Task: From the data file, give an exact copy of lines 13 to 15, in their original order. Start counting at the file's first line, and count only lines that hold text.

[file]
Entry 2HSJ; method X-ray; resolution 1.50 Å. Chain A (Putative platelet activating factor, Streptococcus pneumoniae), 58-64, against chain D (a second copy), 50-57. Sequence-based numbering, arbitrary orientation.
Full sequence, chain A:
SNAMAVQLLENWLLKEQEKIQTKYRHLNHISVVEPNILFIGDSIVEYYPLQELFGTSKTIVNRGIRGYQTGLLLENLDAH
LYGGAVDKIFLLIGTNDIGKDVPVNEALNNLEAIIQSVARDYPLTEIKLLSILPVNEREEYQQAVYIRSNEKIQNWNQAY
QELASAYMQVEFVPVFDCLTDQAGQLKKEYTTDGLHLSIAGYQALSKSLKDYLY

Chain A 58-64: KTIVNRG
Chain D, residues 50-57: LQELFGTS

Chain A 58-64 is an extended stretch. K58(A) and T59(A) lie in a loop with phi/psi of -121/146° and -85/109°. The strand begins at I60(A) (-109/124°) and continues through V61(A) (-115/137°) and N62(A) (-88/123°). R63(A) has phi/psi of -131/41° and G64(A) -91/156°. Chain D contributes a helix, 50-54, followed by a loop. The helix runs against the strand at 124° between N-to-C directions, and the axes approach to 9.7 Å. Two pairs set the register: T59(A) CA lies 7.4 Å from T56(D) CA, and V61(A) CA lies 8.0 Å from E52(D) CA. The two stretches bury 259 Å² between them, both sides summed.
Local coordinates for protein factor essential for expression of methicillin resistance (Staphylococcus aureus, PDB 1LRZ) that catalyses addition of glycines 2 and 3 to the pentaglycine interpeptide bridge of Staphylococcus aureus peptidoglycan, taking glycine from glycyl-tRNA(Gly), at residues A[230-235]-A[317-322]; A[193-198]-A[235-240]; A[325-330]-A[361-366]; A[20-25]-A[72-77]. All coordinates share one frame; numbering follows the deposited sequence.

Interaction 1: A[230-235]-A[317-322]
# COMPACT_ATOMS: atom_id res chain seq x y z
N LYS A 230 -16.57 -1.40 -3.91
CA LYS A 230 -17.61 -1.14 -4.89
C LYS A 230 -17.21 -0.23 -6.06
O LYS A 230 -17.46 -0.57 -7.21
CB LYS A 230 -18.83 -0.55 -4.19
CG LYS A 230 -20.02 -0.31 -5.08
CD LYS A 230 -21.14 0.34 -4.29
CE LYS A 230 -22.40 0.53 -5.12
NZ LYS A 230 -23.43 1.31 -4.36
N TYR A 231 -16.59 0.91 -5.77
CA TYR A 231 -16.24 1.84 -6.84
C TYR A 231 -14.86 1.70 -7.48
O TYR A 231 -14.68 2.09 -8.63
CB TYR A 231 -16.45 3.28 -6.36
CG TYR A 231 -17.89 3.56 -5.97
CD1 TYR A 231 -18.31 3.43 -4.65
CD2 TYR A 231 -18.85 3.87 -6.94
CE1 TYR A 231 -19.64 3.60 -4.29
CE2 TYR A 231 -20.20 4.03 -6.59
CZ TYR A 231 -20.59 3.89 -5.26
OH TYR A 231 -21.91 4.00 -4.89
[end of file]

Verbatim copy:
CA LYS A 230 -17.61 -1.14 -4.89
C LYS A 230 -17.21 -0.23 -6.06
O LYS A 230 -17.46 -0.57 -7.21